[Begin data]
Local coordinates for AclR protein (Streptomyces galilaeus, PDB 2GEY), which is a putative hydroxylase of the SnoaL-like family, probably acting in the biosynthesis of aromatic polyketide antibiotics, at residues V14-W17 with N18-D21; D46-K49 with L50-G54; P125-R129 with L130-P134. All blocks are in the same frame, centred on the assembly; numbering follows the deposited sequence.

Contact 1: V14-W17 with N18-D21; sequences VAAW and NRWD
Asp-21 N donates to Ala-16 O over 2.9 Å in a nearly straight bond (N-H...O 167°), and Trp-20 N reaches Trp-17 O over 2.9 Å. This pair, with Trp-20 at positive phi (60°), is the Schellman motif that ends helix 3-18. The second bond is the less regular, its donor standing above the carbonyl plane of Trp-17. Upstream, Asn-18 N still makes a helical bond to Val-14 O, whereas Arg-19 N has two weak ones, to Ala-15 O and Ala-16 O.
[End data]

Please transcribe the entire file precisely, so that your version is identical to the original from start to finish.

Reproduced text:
Local coordinates for AclR protein (Streptomyces galilaeus, PDB 2GEY), which is a putative hydroxylase of the SnoaL-like family, probably acting in the biosynthesis of aromatic polyketide antibiotics, at residues V14-W17 with N18-D21; D46-K49 with L50-G54; P125-R129 with L130-P134. All blocks are in the same frame, centred on the assembly; numbering follows the deposited sequence.

Contact 1: V14-W17 with N18-D21; sequences VAAW and NRWD
Asp-21 N donates to Ala-16 O over 2.9 Å in a nearly straight bond (N-H...O 167°), and Trp-20 N reaches Trp-17 O over 2.9 Å. This pair, with Trp-20 at positive phi (60°), is the Schellman motif that ends helix 3-18. The second bond is the less regular, its donor standing above the carbonyl plane of Trp-17. Upstream, Asn-18 N still makes a helical bond to Val-14 O, whereas Arg-19 N has two weak ones, to Ala-15 O and Ala-16 O.